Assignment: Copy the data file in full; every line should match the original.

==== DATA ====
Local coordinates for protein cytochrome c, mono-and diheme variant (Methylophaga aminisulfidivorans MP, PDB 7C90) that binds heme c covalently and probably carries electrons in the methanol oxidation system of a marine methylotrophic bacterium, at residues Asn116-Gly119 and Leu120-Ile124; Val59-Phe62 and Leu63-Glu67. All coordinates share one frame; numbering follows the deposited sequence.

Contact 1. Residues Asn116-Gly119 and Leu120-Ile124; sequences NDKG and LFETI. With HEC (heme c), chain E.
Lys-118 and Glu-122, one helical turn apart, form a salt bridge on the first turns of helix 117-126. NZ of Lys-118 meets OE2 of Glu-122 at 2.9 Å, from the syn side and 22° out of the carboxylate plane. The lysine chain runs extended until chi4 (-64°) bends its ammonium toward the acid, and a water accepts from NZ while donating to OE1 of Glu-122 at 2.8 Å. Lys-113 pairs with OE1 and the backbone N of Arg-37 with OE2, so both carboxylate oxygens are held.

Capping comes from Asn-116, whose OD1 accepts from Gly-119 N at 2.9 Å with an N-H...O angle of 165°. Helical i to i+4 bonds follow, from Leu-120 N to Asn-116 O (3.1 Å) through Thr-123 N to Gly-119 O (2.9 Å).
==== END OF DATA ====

Local coordinates for protein cytochrome c, mono-and diheme variant (Methylophaga aminisulfidivorans MP, PDB 7C90) that binds heme c covalently and probably carries electrons in the methanol oxidation system of a marine methylotrophic bacterium, at residues Asn116-Gly119 and Leu120-Ile124; Val59-Phe62 and Leu63-Glu67. All coordinates share one frame; numbering follows the deposited sequence.

Contact 1. Residues Asn116-Gly119 and Leu120-Ile124; sequences NDKG and LFETI. With HEC (heme c), chain E.
Lys-118 and Glu-122, one helical turn apart, form a salt bridge on the first turns of helix 117-126. NZ of Lys-118 meets OE2 of Glu-122 at 2.9 Å, from the syn side and 22° out of the carboxylate plane. The lysine chain runs extended until chi4 (-64°) bends its ammonium toward the acid, and a water accepts from NZ while donating to OE1 of Glu-122 at 2.8 Å. Lys-113 pairs with OE1 and the backbone N of Arg-37 with OE2, so both carboxylate oxygens are held.

Capping comes from Asn-116, whose OD1 accepts from Gly-119 N at 2.9 Å with an N-H...O angle of 165°. Helical i to i+4 bonds follow, from Leu-120 N to Asn-116 O (3.1 Å) through Thr-123 N to Gly-119 O (2.9 Å).